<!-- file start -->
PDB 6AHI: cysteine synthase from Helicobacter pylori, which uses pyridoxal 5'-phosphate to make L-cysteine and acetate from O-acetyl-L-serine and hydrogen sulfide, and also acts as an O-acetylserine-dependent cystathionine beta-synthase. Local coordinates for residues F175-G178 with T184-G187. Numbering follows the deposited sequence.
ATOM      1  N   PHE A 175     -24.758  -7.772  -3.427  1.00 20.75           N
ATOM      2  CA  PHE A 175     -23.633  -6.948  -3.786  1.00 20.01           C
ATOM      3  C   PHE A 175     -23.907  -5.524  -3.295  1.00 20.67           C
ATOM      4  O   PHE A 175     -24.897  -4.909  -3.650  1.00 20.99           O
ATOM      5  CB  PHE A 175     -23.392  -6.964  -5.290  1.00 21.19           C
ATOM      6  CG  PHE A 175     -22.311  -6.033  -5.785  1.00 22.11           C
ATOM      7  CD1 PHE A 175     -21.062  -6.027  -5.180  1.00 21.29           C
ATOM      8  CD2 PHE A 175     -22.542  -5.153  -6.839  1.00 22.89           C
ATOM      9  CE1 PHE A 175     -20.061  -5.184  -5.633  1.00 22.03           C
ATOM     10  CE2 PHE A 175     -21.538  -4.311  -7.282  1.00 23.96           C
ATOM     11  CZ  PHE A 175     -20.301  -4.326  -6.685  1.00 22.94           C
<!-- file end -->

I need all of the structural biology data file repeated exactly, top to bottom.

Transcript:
PDB 6AHI: cysteine synthase from Helicobacter pylori, which uses pyridoxal 5'-phosphate to make L-cysteine and acetate from O-acetyl-L-serine and hydrogen sulfide, and also acts as an O-acetylserine-dependent cystathionine beta-synthase. Local coordinates for residues F175-G178 with T184-G187. Numbering follows the deposited sequence.
ATOM      1  N   PHE A 175     -24.758  -7.772  -3.427  1.00 20.75           N
ATOM      2  CA  PHE A 175     -23.633  -6.948  -3.786  1.00 20.01           C
ATOM      3  C   PHE A 175     -23.907  -5.524  -3.295  1.00 20.67           C
ATOM      4  O   PHE A 175     -24.897  -4.909  -3.650  1.00 20.99           O
ATOM      5  CB  PHE A 175     -23.392  -6.964  -5.290  1.00 21.19           C
ATOM      6  CG  PHE A 175     -22.311  -6.033  -5.785  1.00 22.11           C
ATOM      7  CD1 PHE A 175     -21.062  -6.027  -5.180  1.00 21.29           C
ATOM      8  CD2 PHE A 175     -22.542  -5.153  -6.839  1.00 22.89           C
ATOM      9  CE1 PHE A 175     -20.061  -5.184  -5.633  1.00 22.03           C
ATOM     10  CE2 PHE A 175     -21.538  -4.311  -7.282  1.00 23.96           C
ATOM     11  CZ  PHE A 175     -20.301  -4.326  -6.685  1.00 22.94           C